I recently wrote about a paper that surveyed the diversity of bacteria in public restrooms using metagenomic techniques. While that paper focused on bacteria on bathroom surfaces, another recent paper – “Widespread Occurrence of Diverse Human Pathogenic Types of the Fungus Fusarium Detected in Plumbing Drains”, authored by Dylan Short and colleagues – focused specifically on probing the diversity of the large Ascomycete genus Fusarium found in sink drains, with specific focus on isolates that are human pathogens.
The authors sampled 471 drains – more than 95% of which were from public bathroom sinks – from 131 buildings throughout the mid-eastern to southern United States (and California too). They selectively isolated Fusarium species from sink drains using cotton swabs and then streaked petri plates of Nash-Snyder Agar, which is a semi-selective medium containing the fungicide pentachloronitrobenzene. The plates were inspected after the fungi had some time to grow, were propagated, and then verified as Fusarium species using microscopic morphology and DNA sequencing.
Six different loci – translation elongation factor (TEF), the internal transcribed spacer region (ITS) into the large ribosomal subunit (LSU), the nuclear rDNA intergenic spacer region (IGS), the RNA polymerase II large subunit (RPB2), portion of the alpha-tubulin (TUB) gene, and calmodulin (CAM) – were identified using Sanger sequencing to assess the diversity of Fusarium in the sink drains. The sequence data was compared to an extensive database of the genus Fusarium maintained by the Geiser Lab and others.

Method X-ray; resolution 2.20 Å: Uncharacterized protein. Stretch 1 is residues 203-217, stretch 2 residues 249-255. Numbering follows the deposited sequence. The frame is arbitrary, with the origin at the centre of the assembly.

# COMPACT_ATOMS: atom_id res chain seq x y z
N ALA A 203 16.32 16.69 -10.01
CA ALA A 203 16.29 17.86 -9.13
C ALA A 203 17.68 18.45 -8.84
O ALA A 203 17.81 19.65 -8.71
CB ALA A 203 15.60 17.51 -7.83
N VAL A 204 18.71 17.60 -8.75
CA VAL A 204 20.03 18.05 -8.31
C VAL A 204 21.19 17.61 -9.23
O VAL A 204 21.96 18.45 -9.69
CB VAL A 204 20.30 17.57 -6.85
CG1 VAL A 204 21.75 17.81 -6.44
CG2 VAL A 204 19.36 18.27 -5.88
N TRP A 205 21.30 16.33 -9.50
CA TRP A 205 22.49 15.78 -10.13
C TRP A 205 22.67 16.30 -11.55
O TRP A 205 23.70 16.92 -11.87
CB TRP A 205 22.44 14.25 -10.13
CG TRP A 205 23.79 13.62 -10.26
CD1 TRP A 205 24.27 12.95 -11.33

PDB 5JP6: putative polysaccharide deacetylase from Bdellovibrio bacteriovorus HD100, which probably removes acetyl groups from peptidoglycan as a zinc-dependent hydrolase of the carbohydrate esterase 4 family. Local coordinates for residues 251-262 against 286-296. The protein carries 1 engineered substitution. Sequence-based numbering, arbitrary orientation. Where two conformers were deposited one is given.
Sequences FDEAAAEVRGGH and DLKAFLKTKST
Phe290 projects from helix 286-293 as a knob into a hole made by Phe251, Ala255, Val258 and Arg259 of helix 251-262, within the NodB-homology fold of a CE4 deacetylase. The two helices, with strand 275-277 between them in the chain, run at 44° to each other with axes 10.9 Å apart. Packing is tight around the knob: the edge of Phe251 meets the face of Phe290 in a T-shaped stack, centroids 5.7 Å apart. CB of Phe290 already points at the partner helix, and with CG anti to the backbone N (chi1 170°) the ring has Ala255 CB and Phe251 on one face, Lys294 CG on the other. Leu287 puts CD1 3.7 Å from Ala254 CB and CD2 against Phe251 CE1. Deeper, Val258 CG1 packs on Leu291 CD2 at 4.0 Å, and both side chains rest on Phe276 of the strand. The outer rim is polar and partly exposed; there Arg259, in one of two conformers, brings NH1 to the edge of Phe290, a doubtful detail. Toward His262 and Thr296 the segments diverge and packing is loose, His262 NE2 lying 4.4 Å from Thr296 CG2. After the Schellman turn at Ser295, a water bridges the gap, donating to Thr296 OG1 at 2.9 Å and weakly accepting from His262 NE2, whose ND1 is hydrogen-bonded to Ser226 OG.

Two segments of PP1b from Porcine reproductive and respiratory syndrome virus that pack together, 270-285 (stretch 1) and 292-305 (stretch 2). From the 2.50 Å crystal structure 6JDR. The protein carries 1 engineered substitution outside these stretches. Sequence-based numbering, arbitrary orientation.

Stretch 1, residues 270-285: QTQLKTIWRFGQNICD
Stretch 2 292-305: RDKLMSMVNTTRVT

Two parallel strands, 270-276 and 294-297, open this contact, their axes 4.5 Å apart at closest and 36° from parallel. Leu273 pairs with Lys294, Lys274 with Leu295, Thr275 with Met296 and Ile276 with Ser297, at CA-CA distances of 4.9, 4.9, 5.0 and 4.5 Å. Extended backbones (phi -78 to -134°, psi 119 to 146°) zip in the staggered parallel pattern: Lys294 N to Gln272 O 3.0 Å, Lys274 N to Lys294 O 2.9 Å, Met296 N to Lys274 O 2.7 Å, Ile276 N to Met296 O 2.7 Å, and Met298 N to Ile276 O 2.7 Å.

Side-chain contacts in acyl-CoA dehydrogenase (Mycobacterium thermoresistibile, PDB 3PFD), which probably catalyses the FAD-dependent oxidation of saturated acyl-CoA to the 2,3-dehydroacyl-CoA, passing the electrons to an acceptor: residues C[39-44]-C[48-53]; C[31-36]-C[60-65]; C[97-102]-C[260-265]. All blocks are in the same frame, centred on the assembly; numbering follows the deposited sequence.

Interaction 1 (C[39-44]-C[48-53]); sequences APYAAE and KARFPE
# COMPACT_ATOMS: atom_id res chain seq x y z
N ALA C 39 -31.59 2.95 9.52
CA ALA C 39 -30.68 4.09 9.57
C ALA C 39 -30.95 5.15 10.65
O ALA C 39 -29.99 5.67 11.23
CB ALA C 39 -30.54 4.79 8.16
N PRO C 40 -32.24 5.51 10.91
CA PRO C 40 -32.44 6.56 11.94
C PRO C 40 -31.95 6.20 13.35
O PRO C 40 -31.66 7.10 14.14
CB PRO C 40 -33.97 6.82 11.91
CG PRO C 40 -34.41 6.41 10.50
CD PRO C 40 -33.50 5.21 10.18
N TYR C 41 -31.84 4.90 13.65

Fusarium species were extremely common in sink drains; 66% of the sink samples – and 82% of all the buildings sampled – yielded at least one isolate. These isolates could largely be placed within three Fusarium species complexes: the Fusarium solani species complex (62% of samples), the F. oxysporum species complex (28%), and the F. dimerum species complex (8.5%). Sink drains from 91% of private residences and 80% of public buildings yielded Fusarium isolates. Of all the buildings that yielded Fusarium within sink drains, approximately 80% contained one of the six major isolates recognized from human infections.
It is interesting to note that human infections from Fusarium species are rare, but the six most common Fusarium isolates found in sink drains are also the six most common involved in human infection. The authors note that it’s apparent that people are in constant contact with these fungi within indoor environments. It’s also notable that novel species complexes were identified using these techniques and that there was a wide phylogenetic breadth to the Fusarium isolates that were sampled from sink drains.
This paper is a substantial contribution to the growing literature documenting the indoor environment for fungi. The next step would be to use metagenomic techniques – and marker loci for fungi to encompass a meta-taxonomic assessment – to identify all the fungi found in sink drains.